Air Baltic BT218 to Riga, economy class
Despite Berlin's otherwise excellent public transport system, no U-Bahn or S-Bahn trains go directly to Tegel Airport, which probably shouldn't come as a surprise given Tegel was supposed to have closed in 2012 in favour of the much-delayed Berlin Brandenburg Airport. Buses from several parts of the city, including the TXL service from Alexanderplatz, take around 40 minutes. It's about €30 in a taxi.
Tegel was essentially whipped up as quickly as possible to increase capacity during the Berlin Airlift, but the current look comes courtesy of 1970s brutalist architecture. It's distinctive, you've got to give it that – the whole terminal is a large hexagon. This makes walking distances very short, but the whole place rather cramped, with everything jutting out on corners.
After walking most of the way round the hexagon, slightly baffled, there are about 10 people in front of me in the check-in queue. This is a considerably better scenario than elsewhere, with passengers on other airlines facing formidable lines. It looks mildly chaotic, almost as if this Cold War relic wasn't designed for the number of passengers it handles today.
There's not enough room before or after the conveyor belt for more than approximately three people to get things out of their bags and put them away again. This, leads to a bit of a logjam.
FOOD AND DRINK
A word of warning: eat before you go through security, as the poky, scruffy departure lounge comes only with vending machines and an extremely rudimentary coffee shop. Beforehand, options are much more appealing, and have a local flavour. Out front, currywursts are sold from an old train carriage. Just inside, the Leysieffer cafe specialises in chocolates, but also does fab-looking cakes and strudels, plus mediocre €4.90 tuna sandwiches. The canteen-style Red Baron restaurant has the most variety, although €19.90 for spinach and ricotta ravioli is a bit steep.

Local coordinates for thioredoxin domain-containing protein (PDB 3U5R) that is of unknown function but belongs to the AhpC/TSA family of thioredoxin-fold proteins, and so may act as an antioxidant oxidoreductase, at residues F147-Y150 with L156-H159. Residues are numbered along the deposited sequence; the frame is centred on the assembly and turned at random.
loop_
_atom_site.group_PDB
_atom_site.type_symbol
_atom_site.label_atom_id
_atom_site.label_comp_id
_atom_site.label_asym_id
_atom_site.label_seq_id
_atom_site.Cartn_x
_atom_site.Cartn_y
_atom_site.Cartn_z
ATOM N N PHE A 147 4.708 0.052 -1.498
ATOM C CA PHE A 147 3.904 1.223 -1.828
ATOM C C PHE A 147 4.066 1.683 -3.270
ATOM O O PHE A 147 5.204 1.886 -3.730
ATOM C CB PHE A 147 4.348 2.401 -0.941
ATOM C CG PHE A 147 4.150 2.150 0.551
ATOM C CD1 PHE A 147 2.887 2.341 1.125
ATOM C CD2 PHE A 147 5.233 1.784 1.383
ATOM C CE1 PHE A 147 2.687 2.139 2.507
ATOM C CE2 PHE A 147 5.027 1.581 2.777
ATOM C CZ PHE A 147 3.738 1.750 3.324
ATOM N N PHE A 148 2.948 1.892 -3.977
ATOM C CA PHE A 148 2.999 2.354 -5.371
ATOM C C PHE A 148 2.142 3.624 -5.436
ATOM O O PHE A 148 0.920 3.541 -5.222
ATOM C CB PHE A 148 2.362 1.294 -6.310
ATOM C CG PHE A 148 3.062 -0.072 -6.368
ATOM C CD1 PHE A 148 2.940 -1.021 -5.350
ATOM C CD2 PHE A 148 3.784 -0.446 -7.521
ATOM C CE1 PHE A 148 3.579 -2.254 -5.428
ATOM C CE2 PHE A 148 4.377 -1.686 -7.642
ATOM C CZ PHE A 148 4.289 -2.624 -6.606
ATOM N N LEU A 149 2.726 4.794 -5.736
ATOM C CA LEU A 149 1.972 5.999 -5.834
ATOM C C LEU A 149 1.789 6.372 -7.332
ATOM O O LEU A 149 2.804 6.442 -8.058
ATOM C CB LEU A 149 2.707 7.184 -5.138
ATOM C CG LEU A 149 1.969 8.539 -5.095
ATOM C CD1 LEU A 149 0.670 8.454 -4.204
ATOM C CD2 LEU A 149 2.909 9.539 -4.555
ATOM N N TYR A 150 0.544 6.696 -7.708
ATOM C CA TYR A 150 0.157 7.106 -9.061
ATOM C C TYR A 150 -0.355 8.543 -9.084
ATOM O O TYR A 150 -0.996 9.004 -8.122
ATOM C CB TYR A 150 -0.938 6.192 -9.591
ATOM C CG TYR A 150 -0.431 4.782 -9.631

The offerings are surprisingly decent and non-generic. A fair few German fashion stores are squeezed into the gaps, the chocolate shop section of Leysieffer is much better than your usual duty-free Toblerone and Die Kleine Gesellschaft specialises in rather loveable soft toys, plus gear based on Berlin's bear logo and the quirky Ampelmann symbol from the city's pedestrian crossings.
Aside from free Wi-Fi, don't expect much frippery. There are a few oddities to check out, including the plane suspended from the ceiling above the stairs to the Red Baron restaurant and the art installation of a Biggles-like airman with wings outside the currywurst carriage.
ONE MORE THING
We'll probably be travelling on personal hoverboards by the time Berlin Brandenburg opens. In the meantime, Berlin's two airports – Tegel and Schonefeld – are at opposite ends of the city. Going to the wrong one could be a costly mistake.
For an airport that should have been killed off seven years ago, and is desperately inadequate for the task it finds itself lumbered with, Berlin Tegel makes a surprisingly good job of a shocking hand. What should be an utterly miserable experience turns into quiet admiration for a plucky underdog.
OUR RATING OUT OF FIVE
See also: Airport review: Manchester Terminal 2